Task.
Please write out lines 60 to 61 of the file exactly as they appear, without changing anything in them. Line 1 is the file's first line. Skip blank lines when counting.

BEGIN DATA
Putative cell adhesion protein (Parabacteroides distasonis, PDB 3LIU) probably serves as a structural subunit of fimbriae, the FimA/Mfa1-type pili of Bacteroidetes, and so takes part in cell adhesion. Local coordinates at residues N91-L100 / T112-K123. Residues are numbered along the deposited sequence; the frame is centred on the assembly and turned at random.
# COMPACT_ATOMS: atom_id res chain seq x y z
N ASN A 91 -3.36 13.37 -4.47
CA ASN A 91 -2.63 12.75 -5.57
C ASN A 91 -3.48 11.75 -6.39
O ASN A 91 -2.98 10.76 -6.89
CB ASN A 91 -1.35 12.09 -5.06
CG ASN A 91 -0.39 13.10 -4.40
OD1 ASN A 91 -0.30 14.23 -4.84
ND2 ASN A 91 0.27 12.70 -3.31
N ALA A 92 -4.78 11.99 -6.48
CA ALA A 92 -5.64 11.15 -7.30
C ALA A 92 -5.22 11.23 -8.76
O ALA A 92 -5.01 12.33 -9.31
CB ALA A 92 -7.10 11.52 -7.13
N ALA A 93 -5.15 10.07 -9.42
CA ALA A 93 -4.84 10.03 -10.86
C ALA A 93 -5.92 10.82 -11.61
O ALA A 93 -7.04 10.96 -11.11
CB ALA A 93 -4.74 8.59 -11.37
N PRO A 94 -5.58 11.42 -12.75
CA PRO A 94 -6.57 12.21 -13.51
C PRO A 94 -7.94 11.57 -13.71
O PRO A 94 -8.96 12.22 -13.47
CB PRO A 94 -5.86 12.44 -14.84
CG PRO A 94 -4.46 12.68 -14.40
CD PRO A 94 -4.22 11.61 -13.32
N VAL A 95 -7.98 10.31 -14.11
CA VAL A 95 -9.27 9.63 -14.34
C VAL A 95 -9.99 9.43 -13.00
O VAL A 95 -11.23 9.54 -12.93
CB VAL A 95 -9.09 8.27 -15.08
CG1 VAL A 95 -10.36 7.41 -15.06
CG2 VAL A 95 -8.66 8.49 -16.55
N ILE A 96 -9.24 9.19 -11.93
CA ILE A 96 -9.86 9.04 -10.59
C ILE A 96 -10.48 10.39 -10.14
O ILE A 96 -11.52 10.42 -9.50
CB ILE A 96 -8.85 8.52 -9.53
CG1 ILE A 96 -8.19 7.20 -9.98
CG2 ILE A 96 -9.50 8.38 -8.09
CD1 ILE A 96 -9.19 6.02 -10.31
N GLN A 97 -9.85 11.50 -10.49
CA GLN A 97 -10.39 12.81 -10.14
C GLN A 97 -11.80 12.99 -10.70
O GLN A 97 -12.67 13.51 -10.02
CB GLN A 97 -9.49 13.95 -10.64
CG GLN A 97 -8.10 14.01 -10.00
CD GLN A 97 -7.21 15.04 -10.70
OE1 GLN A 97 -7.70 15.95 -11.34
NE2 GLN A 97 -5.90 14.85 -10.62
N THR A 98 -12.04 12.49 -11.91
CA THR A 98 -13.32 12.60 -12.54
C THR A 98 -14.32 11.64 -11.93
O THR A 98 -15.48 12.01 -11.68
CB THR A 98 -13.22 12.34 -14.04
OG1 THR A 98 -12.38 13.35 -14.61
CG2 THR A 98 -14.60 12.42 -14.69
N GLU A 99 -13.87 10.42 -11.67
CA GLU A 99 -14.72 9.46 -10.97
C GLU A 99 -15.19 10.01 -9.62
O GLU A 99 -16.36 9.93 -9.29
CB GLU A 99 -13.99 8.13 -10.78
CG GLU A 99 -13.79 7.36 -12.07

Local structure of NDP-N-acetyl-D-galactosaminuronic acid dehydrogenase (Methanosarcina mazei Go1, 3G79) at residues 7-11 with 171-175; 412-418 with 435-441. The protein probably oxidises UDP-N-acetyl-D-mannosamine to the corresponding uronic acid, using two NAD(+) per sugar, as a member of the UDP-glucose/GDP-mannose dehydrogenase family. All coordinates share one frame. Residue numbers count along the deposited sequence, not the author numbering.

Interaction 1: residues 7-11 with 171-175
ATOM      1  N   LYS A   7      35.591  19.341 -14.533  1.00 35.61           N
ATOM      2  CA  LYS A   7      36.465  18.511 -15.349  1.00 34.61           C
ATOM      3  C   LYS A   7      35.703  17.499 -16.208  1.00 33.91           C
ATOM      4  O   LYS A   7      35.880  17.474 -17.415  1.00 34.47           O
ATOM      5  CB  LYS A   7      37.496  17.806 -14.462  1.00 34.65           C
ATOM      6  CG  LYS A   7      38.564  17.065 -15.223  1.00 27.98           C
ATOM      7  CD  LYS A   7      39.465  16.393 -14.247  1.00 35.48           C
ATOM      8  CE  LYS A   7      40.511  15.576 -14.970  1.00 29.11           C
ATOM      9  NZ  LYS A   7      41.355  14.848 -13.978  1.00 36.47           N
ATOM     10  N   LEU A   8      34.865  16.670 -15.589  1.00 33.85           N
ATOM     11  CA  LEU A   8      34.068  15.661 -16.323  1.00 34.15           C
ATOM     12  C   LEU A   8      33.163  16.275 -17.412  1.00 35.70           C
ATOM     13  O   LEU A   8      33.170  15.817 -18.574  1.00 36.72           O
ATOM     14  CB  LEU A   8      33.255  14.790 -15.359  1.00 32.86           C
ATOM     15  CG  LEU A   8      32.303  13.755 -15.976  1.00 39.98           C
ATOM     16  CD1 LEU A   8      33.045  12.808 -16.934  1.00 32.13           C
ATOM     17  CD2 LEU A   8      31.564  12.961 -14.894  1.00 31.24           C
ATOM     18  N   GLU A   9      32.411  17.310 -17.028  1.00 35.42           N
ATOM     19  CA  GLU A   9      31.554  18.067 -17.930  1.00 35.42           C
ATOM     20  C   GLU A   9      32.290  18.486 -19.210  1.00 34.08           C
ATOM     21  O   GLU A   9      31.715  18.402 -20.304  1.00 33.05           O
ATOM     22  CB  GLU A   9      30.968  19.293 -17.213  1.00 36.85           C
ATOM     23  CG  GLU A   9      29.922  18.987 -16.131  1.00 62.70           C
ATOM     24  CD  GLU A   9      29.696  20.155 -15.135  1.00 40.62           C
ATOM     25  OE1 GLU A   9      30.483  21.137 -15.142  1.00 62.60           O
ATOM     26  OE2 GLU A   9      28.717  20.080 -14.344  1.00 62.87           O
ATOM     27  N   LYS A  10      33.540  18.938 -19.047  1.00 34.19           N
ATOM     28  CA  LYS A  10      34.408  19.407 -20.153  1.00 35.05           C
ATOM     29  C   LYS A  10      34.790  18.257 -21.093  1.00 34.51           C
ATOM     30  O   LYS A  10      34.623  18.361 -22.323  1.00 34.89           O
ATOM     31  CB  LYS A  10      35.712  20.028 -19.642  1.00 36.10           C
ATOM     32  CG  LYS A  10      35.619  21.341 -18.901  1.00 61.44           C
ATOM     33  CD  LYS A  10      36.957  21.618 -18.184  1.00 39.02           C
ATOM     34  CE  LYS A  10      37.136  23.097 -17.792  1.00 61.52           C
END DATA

CA GLU A 99 -14.72 9.46 -10.97
C GLU A 99 -15.19 10.01 -9.62